Trust the Process

Trust The Process

I’ve listened to this phrase faithfully repeated, like a mantra, by Sixers fans for nearly half a decade. I’ve never seen myself as one to “trust the process”.  Five years ago I know I would’ve lost sleep over my team (the Lakers) missing the playoffs. When once, I watched a friend weeping publicly over the Yankees missing the playoffs,though I didn't personally sympathize(go Dodgers), his reaction didn’t seem all that weird to me. Yet, today, with the Warriors and the Cavaliers battling for the title, and the Lakers nowhere in site,  I don’t feel nearly so bothered.

Why is that? Where has this new found maturity come from? Many of my close friends would probably attribute any personal growth to Geena’s loving influence (and they’d probably be right).  For the sake of this blog post however, I’d like to entertain the idea that this maturation is just part of my natural evolution.

As it is in life, so it is in wine

A maturing palette is a great analogy for interpersonal growth, because they come about in much the same way. We all start at the beginning, struggling to get our bearings. It took me until well into my 20’s to really discover my love of the vine. Part of that discovery came from exposure to better wines, but part of it also came from a deeper understanding of viticulture, and wine production. Though living in Santa Barbara,  on the American Riviera, and having easy access to superior wines, certainly helped jumpstart my explorations,  my process of discovery was likely no different than anyone else’s. First I wanted the red or the white one. Then I grew into wanting the red blend. After that, it was a single-varietal, warm-weather Syrah. Now, at this point in my evolution, I’ve become particularly choosy about the vineyard where the grapes in use were sourced from. Anyone who spends enough time exploring wine culture will go through this same maturation process. Some do it quicker or take it further than others, but we all start at the beginning.  

10,000 shots in the offseason

So how do we undertake this maturation process? Drink! Don’t be shy and don’t be conservative. Explore new varietals. Pair those new varietals with food. If you haven’t had Stolpman’s 2011 Sangio Degli ANGELI alongside a jalapeño and pineapple pizza, you’re in for a treat. As Kobe Bryant famously demonstrated, and is indicated by the subhead to this section, greatness requires 10,000 shots in the offseason (Disclaimer: Neither the author of this piece nor any other representative of Riviera Wine Group is encouraging you to drink 10,000 shots during the offseason. The above statement is to be understood as a metaphor. If you have recently consumed 10,000 shots, please contact your local emergency services immediately). The point is, if you want to develop your palate it requires exploration.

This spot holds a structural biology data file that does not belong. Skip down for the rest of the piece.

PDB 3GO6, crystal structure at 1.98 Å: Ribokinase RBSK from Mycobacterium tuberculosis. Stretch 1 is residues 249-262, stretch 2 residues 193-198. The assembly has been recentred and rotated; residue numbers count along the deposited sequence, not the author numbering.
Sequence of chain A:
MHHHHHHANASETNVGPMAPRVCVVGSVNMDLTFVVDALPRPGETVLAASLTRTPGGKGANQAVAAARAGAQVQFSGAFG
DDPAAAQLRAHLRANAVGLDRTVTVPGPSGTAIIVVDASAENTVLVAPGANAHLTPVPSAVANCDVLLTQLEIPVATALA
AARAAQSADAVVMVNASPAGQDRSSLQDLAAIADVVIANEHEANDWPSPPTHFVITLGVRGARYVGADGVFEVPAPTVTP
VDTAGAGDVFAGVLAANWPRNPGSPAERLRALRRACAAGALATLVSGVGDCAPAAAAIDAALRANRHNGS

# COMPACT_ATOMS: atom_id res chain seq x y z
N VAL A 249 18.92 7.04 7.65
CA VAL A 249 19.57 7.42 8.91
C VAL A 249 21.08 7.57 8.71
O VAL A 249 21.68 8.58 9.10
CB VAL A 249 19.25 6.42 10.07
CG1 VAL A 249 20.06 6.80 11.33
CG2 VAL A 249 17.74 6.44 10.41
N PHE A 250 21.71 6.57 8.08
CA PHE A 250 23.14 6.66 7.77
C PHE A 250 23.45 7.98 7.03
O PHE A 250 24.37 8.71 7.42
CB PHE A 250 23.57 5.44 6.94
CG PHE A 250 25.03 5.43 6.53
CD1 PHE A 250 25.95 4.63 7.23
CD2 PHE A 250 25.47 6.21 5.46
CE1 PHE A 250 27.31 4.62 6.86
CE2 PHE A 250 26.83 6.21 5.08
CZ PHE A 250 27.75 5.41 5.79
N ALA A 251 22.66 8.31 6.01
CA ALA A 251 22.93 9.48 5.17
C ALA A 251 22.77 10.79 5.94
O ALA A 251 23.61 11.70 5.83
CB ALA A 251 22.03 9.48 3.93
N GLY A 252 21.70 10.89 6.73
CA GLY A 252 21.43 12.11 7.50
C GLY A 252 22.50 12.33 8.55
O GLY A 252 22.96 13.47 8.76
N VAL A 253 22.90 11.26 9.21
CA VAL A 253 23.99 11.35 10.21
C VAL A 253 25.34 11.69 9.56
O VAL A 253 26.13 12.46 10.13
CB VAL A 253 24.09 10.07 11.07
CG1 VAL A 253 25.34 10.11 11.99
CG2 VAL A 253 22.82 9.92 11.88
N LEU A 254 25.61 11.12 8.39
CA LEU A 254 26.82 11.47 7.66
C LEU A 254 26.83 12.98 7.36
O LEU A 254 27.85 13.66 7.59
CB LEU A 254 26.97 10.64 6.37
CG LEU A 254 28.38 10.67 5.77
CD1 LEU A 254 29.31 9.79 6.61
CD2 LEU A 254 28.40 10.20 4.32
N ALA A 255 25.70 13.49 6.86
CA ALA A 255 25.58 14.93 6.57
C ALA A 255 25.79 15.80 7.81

Funny anecdote: My first sip of wine was merlot, conspiratorially slipped to me by my grandmother at Christmas. It had probably been stored upright for the last decade (don’t do that) and tasted like prunes soaked in chlorine. 

Good things need time to mature

Last thing to ruminate on: what do a world class basketball player, a 95 point Cabernet and a partially grown up Aaron Lober have in common? They all need ample time to mature. Some might say at least one of those is still maturing. But why should that surprise anybody?

I’ll share with you one of the deeper beauties of wine, and wine culture, that I’ve discovered. It’s a process. Buds break and grapes mature on the vine. It’s a process. Winemakers harvest and the juice matures in barrel. It’s a process. The wine is shared with friends and lasting relationships are created. It’s a process. We grow and mature in our appreciation of life, time, and each other. Trust the process.

Happy Sipping,
Aaron Lober

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